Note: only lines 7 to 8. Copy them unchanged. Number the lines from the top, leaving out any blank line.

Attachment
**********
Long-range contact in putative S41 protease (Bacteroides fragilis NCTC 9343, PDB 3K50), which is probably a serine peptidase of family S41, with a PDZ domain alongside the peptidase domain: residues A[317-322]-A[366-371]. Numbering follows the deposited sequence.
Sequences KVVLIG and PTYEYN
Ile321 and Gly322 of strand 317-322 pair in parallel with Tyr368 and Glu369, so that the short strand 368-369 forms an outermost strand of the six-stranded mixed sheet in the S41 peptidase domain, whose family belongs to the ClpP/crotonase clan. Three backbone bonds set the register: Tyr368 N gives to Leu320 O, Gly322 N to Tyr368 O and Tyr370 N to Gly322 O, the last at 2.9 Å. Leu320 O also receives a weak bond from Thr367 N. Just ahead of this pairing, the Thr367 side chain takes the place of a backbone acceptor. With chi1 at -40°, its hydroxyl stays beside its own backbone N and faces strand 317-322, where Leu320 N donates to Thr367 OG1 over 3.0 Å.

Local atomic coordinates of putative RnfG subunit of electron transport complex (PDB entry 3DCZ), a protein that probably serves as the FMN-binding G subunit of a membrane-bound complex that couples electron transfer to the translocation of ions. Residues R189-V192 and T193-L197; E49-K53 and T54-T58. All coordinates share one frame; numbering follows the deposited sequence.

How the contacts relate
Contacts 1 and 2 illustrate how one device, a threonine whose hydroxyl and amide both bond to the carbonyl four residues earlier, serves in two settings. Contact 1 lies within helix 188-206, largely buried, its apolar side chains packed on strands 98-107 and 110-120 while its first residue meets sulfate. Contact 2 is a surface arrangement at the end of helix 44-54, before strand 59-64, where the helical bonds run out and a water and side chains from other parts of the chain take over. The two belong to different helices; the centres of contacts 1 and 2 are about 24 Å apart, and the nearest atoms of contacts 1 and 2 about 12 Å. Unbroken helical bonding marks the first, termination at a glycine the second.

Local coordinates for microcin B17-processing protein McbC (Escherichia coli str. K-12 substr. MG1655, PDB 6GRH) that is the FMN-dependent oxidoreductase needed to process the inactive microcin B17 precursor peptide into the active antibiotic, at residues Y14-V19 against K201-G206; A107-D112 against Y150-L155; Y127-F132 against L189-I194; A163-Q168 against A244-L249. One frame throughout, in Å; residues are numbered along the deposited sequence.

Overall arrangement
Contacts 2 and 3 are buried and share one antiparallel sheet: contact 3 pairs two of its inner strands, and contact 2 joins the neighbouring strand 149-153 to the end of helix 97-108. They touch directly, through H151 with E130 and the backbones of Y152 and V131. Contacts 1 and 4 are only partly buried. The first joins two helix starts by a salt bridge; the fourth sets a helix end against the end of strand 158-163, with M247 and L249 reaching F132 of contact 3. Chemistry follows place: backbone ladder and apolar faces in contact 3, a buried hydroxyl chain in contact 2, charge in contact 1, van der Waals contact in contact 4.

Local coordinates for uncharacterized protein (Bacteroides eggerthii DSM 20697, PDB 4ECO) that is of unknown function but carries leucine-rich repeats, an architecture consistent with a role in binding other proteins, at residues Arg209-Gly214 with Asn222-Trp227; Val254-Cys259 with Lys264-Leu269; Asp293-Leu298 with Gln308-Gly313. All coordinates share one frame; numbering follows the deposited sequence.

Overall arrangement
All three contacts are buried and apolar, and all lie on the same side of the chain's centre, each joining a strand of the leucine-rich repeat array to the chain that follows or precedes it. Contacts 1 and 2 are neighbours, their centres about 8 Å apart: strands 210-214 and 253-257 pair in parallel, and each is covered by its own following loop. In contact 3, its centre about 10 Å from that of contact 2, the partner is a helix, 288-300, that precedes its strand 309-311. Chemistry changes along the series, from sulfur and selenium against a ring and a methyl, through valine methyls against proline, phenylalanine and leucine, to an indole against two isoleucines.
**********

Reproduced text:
Local coordinates for microcin B17-processing protein McbC (Escherichia coli str. K-12 substr. MG1655, PDB 6GRH) that is the FMN-dependent oxidoreductase needed to process the inactive microcin B17 precursor peptide into the active antibiotic, at residues Y14-V19 against K201-G206; A107-D112 against Y150-L155; Y127-F132 against L189-I194; A163-Q168 against A244-L249. One frame throughout, in Å; residues are numbered along the deposited sequence.

Overall arrangement